Books recommendations, with a little help from my friends..

I’m always on the lookout for book recommendations, so I canvassed some of my friends, favourite bloggers and my husband for their book choices! My esteemed panel didn’t steer me wrong and now I’ve added to my already overwhelming book backlog and I hope you will too.

Without further ado…

Barry Finnimore is a singer/songwriter, a barista and my husband (n’awww). He’s just started working on his 3rd EP and always puts the seat down.

His Choice: Life by Keith Richardsbarry 1Deirdre Foley is a co-founder of and is a History grad & mPhil student. She can rock a red lippie like nobody else I know.

Her Choice: Fathers Come First by Rosita SweetmanDee 1.jpg

Co-incidentally, Rosita’s daughter, Chupi Sweetman Durney, herself an insanely talented jewelry designer, also gave me a little recommendation.

Chupi’s designs are amazingly beautiful and intricate, and I’m the very proud owner of an engagement ring and wedding ring designed by her. Her website is
Her Choice: A Little Princess, Frances Hodgson Burnett

Claire Kane has been responsible for quite a few wonderful blogging adventures, her latest is, which she describes as An Irish Beauty Blog with a Little More. A qualified personal trainer and Sports Nutritionist, she also runs I don’t know where she finds the time!!

Her Choices: Girlboss by Sophia AmorusoClaire 1.jpg

Room by Emma DonoghueClaire 3.jpg

Niall Murray is the singer and guitarist with Dublin 5 piece “Handsome Handsome”. If you get a chance to see this band live: Do It!!

His Choice: Catch 22 by Joseph HellerNiall M

Paula Dennan is the writer behind one of my very favourite blogs,  If she gives a book recommendation, you definitely follow it!!

Her Choices: Northern Lights by Philip PullmanPaula 1

Tender by Belinda McKeonPaula 2.jpgSoooo, there you have it, quite a long post, but some really great recommendations, my Kindle list has now exploded!!

Happy reading, and happy new year, xx


Girl in a Band, book review

As a teenager in the 90’s, I was completely besotted by Kim Gordon, a proper rock and roll ice queen, the epitome of cool.
Girl in a Band, Kim Gordon
Book-ended by her and Thurston Moore’s break up, Girl in a Band is raw and self-aware at times, but never cringey or oversharesome (no, it’s not a word, but it should be). Artsy and nostalgic, it’s well-paced and I think she gives just enough of herself away to let the reader in, while preserving much of her mystery.
There is a slight simmering anger bubbling under at times, as well as thoughtful sensitivity, I found her so relatable, whether discussing her childhood in LA, her relationship with her schizophrenic brother, her first days in New York, art, music and (of course) Sonic Youth, and on into marriage and motherhood, the tone seemed so conversational that I ate this book up in a matter of hours.
While it’s no “Just Kids” (my favourite memoir ever), it’s a really decent, classy read, which I thoroughly enjoyed and would recommend.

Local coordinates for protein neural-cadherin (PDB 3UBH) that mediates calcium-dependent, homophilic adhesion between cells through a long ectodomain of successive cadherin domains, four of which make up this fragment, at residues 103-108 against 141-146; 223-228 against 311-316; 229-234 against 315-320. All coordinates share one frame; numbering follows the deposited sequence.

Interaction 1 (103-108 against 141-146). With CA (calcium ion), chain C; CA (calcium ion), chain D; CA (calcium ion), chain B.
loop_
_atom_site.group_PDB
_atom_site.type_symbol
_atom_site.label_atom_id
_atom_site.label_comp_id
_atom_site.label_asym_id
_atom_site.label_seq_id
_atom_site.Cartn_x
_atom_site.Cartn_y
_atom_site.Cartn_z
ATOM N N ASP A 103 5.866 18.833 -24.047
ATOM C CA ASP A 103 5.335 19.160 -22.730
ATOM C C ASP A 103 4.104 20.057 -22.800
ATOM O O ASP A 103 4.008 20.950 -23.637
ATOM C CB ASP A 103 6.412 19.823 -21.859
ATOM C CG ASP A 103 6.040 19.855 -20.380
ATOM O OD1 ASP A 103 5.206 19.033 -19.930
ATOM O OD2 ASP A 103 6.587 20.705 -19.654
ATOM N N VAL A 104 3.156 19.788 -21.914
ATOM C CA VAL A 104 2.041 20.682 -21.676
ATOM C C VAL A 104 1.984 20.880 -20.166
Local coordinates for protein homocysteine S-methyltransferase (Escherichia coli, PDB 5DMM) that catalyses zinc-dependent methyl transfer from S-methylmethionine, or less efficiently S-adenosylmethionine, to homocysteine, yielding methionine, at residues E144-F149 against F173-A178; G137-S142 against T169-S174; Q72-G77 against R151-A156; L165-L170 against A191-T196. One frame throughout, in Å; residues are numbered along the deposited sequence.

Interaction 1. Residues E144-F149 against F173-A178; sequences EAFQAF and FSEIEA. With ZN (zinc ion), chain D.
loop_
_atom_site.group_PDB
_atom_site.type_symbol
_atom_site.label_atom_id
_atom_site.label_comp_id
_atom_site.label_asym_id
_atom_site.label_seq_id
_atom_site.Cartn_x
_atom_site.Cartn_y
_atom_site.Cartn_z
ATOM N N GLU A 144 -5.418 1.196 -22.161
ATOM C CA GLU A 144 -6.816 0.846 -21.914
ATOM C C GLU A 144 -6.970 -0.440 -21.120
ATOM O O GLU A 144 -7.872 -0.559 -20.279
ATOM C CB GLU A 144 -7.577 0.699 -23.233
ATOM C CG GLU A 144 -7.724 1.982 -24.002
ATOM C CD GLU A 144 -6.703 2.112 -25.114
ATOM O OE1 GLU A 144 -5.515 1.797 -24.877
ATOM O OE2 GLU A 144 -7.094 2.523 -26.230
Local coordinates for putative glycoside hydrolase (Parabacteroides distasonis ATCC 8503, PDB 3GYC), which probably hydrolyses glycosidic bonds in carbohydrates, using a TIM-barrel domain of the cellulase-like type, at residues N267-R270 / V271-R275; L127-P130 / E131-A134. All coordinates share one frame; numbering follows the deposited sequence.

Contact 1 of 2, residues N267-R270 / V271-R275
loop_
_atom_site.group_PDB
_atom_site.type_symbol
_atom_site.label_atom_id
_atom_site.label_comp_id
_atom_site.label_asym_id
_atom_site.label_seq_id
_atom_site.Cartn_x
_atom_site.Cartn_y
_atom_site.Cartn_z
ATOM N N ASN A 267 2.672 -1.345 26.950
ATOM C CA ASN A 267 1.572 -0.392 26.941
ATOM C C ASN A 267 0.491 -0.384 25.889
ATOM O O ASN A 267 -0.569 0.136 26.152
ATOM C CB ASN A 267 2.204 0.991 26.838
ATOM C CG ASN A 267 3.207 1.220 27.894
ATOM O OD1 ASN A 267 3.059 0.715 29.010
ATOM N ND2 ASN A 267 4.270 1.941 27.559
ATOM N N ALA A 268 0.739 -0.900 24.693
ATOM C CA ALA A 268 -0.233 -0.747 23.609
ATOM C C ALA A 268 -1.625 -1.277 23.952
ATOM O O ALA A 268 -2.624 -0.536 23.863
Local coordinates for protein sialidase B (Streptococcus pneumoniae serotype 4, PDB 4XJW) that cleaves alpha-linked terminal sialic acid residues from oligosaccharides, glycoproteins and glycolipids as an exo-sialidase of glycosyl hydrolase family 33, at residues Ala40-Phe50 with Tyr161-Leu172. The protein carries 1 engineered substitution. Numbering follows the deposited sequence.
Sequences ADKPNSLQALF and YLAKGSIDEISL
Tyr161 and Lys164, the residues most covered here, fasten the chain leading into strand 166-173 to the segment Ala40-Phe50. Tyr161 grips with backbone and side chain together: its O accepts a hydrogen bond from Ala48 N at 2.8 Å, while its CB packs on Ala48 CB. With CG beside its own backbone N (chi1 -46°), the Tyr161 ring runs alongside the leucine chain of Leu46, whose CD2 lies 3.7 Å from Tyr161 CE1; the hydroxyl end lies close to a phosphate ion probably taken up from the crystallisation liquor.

Brooklyn, book review

You can’t swing a dick without reading heaped praise for Colm Tóibín’s novel Brooklyn and the film adaptation, so I settled in for a tale of immigration, alienation and love in 1950’s America …


Beginning in 1950’s Ireland, the novel follows the blah and spineless Eilis through her voyage to the United States (her mother and glamorous older sister decided she must go to America, so, eh she does…), where she is handed a job, enrolled in evening classes, set up with lodging at a boarding house, meets and is courted by an Italian American man, etc.

Sweet, huh? Does she appreciate or make the most of these amazing opportunities? Nope.

A passenger in her own life, Eilis doesn’t really make any decisions on her own until the end of the novel, and even that was basically for lack of viable alternatives.

I could not get passed the desire to shake Eilis to wake her up, she was so one-dimensional and passive throughout the whole story.

We are teased with potentially tantalizing characters and plot threads:

  • A priest manages to secure her a passage, work status and job but how? And, more importantly… why?!
  • A brilliant professor who is possibly a Holocaust survivor
  • Her unpleasant landlady and her bitchy former boss
  • An Italian boyfriend who looks suspiciously unlike the rest of his family

Sadly, these aren’t fleshed out into anything that would risk doing more than pique your interest… and then disappoint.

The “twist” arrives at the end of the novel when Eilis realizes she has a huge choice to make: a proper “head or heart” dilemma which could see her return permanently to her parish in Ireland OR committing to a lifetime in America… sadly, it all comes too late for me to give a shite about a character I longed to throttle for 270-odd pages.

Don’t believe the hype, lads. I’ve been told that it works better as a film, but I won’t be beating a path to the cinema to see this.